A Conspiracy of Alchemists

Liesel Schwarz
Steampunk fans will find lots to enjoy in Schwarz's Chronicles of Light and Shadow series opener, and even better is that they won't have to wait long for the second book which comes out in August. Elle Chance is a dirigible pilot who traverses the continent carrying a mysterious package and searching for her missing (likely kidnapped) father. Heavy on the fantasy side with warlocks, absinthe fairies, and sky pirates, Elle's Europe is a dangerous place in 1903. Of course, a little romance also figures in the plot of this heroine's fast-paced adventure.
Cover of The Kings and Queens of Roam

The Kings and Queens of Roam

Daniel Wallace
Nestled in an Appalachian-like setting, Roam is literally a ghost town. There are some people left, but the ghosts of the "old-timers" far outnumber the living. The most interesting of the living are the two McCallister sisters who are as different as can be--Helen who is ugly and mean-spirited and Rachel who is beautiful and kind. However, Rachel is blind and Helen takes advantage of the situation convincing Rachel that she is the ugly one and that the world outside of Roam is a terrible, dangerous place. A fairy tale for grown-ups with a philosophical lesson.

The Love Song of Jonny Valentine

Teddy Wayne
Jonny Valentine is an 11-year-old megastar pop singer with a mother-manager who is making the most of his celebrity. While they are out on a national tour, Jonny hopes to reunite with the father he hasn't seen in the last five years. There is a lot of backstage spirit to this book--what it's like to travel to new cities day after day, what to do during the long bus rides, and meeting a new opening group. Jonny is at once an innocent, studying with his tutor and going on fake dates for the publicity, while negotiating the music business like a seasoned pro.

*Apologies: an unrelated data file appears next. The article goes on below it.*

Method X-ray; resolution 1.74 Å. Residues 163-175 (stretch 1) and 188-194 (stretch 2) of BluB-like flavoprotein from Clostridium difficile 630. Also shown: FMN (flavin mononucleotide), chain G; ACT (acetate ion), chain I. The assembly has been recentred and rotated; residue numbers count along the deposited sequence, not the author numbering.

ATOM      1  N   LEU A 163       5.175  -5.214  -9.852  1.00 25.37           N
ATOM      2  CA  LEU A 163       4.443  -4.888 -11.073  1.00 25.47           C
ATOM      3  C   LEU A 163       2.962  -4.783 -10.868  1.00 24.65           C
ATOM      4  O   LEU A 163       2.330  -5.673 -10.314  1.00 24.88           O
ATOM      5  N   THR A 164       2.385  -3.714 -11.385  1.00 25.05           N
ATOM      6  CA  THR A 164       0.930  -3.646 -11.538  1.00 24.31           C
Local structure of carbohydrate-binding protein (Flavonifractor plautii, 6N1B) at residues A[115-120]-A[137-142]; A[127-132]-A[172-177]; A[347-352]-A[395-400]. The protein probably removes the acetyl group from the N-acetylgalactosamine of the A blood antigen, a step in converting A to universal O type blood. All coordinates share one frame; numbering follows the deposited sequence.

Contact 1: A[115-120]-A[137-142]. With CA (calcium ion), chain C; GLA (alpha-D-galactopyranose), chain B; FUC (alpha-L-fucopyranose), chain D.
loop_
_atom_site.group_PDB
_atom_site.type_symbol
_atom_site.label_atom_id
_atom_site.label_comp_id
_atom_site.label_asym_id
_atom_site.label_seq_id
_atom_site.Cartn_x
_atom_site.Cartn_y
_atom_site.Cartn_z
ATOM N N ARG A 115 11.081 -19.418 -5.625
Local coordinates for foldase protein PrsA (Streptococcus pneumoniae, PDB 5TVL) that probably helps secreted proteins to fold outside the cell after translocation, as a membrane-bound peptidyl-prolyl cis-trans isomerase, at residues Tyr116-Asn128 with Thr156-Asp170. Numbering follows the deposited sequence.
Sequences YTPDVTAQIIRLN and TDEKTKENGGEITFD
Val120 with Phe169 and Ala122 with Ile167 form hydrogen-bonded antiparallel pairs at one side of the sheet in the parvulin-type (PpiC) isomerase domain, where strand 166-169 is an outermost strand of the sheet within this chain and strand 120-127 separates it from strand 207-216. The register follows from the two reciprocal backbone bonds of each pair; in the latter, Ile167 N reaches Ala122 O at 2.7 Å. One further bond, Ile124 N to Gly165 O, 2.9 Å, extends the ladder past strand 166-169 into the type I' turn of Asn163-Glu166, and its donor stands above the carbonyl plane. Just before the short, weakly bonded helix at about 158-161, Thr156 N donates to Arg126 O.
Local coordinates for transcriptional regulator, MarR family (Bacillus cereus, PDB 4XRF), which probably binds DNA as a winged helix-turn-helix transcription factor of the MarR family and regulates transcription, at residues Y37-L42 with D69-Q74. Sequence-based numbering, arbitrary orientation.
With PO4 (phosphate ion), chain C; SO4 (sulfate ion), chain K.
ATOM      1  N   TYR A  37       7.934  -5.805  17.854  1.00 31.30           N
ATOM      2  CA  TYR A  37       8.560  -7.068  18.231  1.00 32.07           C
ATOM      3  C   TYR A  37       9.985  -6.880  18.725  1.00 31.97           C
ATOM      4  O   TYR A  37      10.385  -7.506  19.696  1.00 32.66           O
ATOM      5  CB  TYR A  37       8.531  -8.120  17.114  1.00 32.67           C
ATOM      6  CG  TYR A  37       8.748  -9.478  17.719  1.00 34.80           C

The Golem and the Jinni

Helene Wecker
Wecker's blend of historical fiction and fantasy plays out in the 1899 Lower East Side of Manhattan, the heyday and neighborhood center of US immigration. The golem, a clay lady eventually named Chava, comes from Poland, and the jinni, Ahmad from the Syrian desert, is released from an old coffeehouse decoration. Like the new US residents around them, they are trying to live quiet lives in harmony with their new world, but both have potentially destructive natures which someone wants to harness to his own advantage. Critics are all abuzz for this one.
Cover of Blood Makes Noise

Blood Makes Noise

Gregory Widen
Even after her death, Eva Peron holds a fascinating, almost frenzied, place in the heart of the Argentinians. To keep the Peronists from using her body as a rallying point, the military secretly moved the corpse around. Much of Widen's debut novel is based on facts or at least commonly accepted rumors, and is thick with noir-like details about the establishment of the CIA in South America. Whether or not US spies were part of the plan, whether you accept the final resting place of Eva Peron, Widen's thriller makes you feel like you were there and part of the event.
Need more suggestions? Contact your local branch and our staff will be happy to assist you!